Friday, 22 August 2014

Liberation of Provence


Seventy years ago today, the American-led liberation of southern France reached the town of Apt. The previous day, the tanks and Jeeps had rolled into Aix-en-Provence (above), chasing the fleeing German army of occupation. But today is the day remembered in Apt, with a plaque on a small roundabout planted with cypresses and flowers where the main road, the old N100 now the D900, arrives from Céreste.


This plaque is no anniversary special; it has been here for as long as I can remember, passed daily by the locals as they go about their business, and the tourists who swell the town's life during the summer. It is a poignant reminder not only of the event itself, but that - contrary to myth - the French remember it with profound gratitude. In the villages and small towns of the Luberon, the wartime cooperation between the brave members of the resistance and the RAF is recalled with pride and enduring mutual respect. Should the war be discussed with visitors from Britain, the US and Canada, it is with a sense of shared history.

This was the starting point of my novel The Sea Garden, in which the story plays out against the background of the Liberation which began with the Allied invasion on the coast at St-Tropez. The settings in the book can be seen here: the island of Porquerolles just below Hyeres, and Manosque to the north-east of Pertuis.


For weeks, the local newspaper La Provence (from which this map is taken) has been telling the story day by day. Yesterday's page included a fascinating piece by Yves Reynaud about the day the Americans arrived in the village of Tour d'Aigues near Pertuis on the southern slopes of the Luberon mountains.

What the French noticed first of all was that the harsh sound of hobnailed Nazi boots had gone from the silent streets, to be replaced by the soundless rubber of the American footwear - and music! The "Yanks" chewed gum nonchalantly as they offered cigarettes and chocolate to the villagers - the French offered fruit in return. In the village centre, the whole population clamoured around the Jeeps and Dodges, vehicles so modern as to be curiosities in themselves. Upbeat tunes were playing from the Jeeps: songs they had never heard before.

The momentous day ended in the Café Innocenti - today, the Café du Chateau - with laughter, talk, drinking and dancing. One of the GIs sat down at the old piano and started pounding out Boogie-Woogie. Two days later the Americans had pushed on north, but the villagers continued the party by collecting eggs from every farm and smallholding. An immense celebratory omelette composed of more than a thousand eggs was cooked and shared by the whole community.

This evening in Apt, the town's liberation will be marked by two parades through the town with some of the original vehicles; the laying of wreaths and honouring of the dead; the unveiling of a new memorial plaque in the Place de la Mairie in the presence of Lieut-Col Tim Stoy and Captain Monika Stoy, representing the US Army; a showing of a newsreel film of the event; an aperitif outside the Hotel de Ville; and dancing under the trees to a swing band.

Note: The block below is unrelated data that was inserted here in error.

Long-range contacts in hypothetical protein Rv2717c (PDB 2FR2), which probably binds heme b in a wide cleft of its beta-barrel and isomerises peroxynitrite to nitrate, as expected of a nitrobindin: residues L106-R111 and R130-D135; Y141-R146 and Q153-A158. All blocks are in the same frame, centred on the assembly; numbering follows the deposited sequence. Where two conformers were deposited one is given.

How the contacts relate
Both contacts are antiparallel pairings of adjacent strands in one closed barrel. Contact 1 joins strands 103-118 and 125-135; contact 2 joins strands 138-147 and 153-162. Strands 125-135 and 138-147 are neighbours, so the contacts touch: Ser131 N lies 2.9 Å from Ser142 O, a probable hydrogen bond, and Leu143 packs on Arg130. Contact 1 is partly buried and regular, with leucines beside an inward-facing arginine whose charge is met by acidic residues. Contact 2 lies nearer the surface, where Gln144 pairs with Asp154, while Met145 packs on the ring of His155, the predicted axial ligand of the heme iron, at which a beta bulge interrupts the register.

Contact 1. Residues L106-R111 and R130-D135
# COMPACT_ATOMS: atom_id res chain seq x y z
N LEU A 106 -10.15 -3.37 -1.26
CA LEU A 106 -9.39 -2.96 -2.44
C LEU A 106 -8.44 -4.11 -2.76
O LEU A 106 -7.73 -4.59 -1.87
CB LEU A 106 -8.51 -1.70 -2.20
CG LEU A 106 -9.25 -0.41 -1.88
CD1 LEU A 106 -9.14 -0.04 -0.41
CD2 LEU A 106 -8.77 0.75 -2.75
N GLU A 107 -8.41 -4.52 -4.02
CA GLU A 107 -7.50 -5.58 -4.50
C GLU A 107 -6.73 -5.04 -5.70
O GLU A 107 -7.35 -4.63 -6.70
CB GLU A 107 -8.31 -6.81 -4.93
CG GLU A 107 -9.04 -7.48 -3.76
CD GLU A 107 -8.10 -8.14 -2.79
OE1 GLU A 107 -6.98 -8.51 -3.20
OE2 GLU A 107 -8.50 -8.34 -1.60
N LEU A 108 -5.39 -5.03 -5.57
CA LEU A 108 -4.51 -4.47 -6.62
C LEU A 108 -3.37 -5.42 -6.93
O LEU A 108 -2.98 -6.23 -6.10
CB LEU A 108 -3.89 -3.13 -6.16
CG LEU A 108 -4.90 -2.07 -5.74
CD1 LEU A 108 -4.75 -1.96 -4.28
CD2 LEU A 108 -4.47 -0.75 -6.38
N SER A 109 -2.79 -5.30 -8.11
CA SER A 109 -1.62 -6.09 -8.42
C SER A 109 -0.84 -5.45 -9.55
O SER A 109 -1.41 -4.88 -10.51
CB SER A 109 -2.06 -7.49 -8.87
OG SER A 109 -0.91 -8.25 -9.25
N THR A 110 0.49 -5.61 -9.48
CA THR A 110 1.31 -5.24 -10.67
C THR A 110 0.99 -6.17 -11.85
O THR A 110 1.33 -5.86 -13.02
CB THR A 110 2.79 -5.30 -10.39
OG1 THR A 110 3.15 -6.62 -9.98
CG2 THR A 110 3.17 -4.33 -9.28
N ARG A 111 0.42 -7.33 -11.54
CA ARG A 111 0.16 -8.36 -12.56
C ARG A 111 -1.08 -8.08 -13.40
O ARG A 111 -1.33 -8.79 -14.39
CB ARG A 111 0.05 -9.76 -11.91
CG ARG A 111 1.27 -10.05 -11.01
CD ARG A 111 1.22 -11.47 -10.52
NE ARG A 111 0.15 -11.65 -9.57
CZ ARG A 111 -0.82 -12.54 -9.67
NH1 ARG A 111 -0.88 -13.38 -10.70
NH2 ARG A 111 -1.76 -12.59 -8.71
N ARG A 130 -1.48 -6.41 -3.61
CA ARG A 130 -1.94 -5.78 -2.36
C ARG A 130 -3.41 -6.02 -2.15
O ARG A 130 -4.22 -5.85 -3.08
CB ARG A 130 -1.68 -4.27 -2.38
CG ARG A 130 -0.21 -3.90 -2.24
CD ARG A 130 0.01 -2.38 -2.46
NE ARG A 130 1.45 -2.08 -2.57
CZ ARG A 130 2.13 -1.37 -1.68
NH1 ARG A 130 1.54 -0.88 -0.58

For more about the activities of the French resistance in this area, you can read more in these past blog posts about Céreste, and Samuel Beckett at Roussillon. More on Apt tomorrow.

Friday, 15 August 2014

Lazy days

 
Summer in Provence, and the days are just slipping by...and suddenly it's ten days since I last posted. To be fair, I'd always intended to recharge the batteries this month before diving back into the work-in-progress but this feels like true laziness. Not that life has been entirely idle, you understand. It's just that having friends over for lunch feels like a major event, planning what to eat and drink to consider, cooling the wine and laying up the table under the vine canopy...


There has been lots of reading and consequent thinking under the fig tree to factor in (I loved A Jane Austen Education by William Deresiewicz).


In July and August there are entertainments every night up and down the Luberon valley, from relaxed jazz concerts in the squares of hillside villages, to dancing at the fetes votives to the more formal performances at the castles of Lacoste and Gordes offering opera and famous names. This booklet has suggestions for every day of the week. And with it is my choice for an authentic Provencal scent for the warm evenings: L'Occitane's Ambre Santal, which is not nearly as heavy as it sounds, just sweet and spicy.


The lazy days that follow can be justified by a bit of heavy lifting in the garden, where there are always jobs to be done, like the clearing of ivy from the "secret" door to the old walnut wine cave that was starting to disappear again under a cloak of green. It was a tough task, that called for urgent rest and relaxation afterwards...


When we do rouse ourselves to go out and about, there are always brocante shops to be explored. These pots were outside one in Lourmarin.

 
And so the sun sets on another arduous day...I'm sure you can see why there's been no time for blogging... ;P
 

Tuesday, 5 August 2014

Painting in the sun

 
I'm having a break from writing at the moment, enjoying the sun, reading and working in the garden. But the other day, the mood came upon me to get my paints out. I wanted to try something colourful and abstract, inspired by a conversation with an artist friend of mine who said that sometimes she just gets her brushes out with no picture in her head, and just sees where it leads.
 
So I found a decent-sized canvas, 18 by 24 inches, and set to daubing outside in the courtyard - I make no claims to mastery of painting - and this is the result. After a while it seemed like flowers and fruit to me, so I deliberately gave it a recognisable fig and slice of watermelon. Quite pleased, actually.

Saturday, 2 August 2014

News of the lavender harvest

 
 
The lavender cutting has begun. When the wind catches the fields, warm gusts of scent rise into the air. And when the harvest is in, and distillation begins the other side of the hill from our terrace, the fragrance of lavender will get stronger.
 
I took these photos with a zoom lens from the track that leads to our property, when the crop was still blooming. We're not as close as it looks, but imagine what it would look and smell like to live in the hamlet with a vista like that sea of lavender!
"Marthe went to live with the Mussets at the farmhouse surrounded by lavender fields halfway between the plateau and the town." 
                       from The Lavender Field, part II of The Sea Garden

       "Iris pulled off the wrapping. It was a bottle of perfume: a voluptuous lavender scent with the label Distillerie Musset, Manosque.
          ‘Was there a message?’ she asked, desperately trying to damp down her hopes.
          ‘No card, Miss. But the gentleman who brought it did say something.’
          ‘Yes?’
         ‘This is from Xavier.’"
                               from A Shadow Life, part III of The Sea Garden
 
In the novel, the unexpected gift is wrapped in a tatty Francs-Tireurs propaganda sheet on which Iris’s name was scrawled. Today, the newspaper might be La Provence, on which the lavender harvest was front page news the other day: the "blue gold of Provence".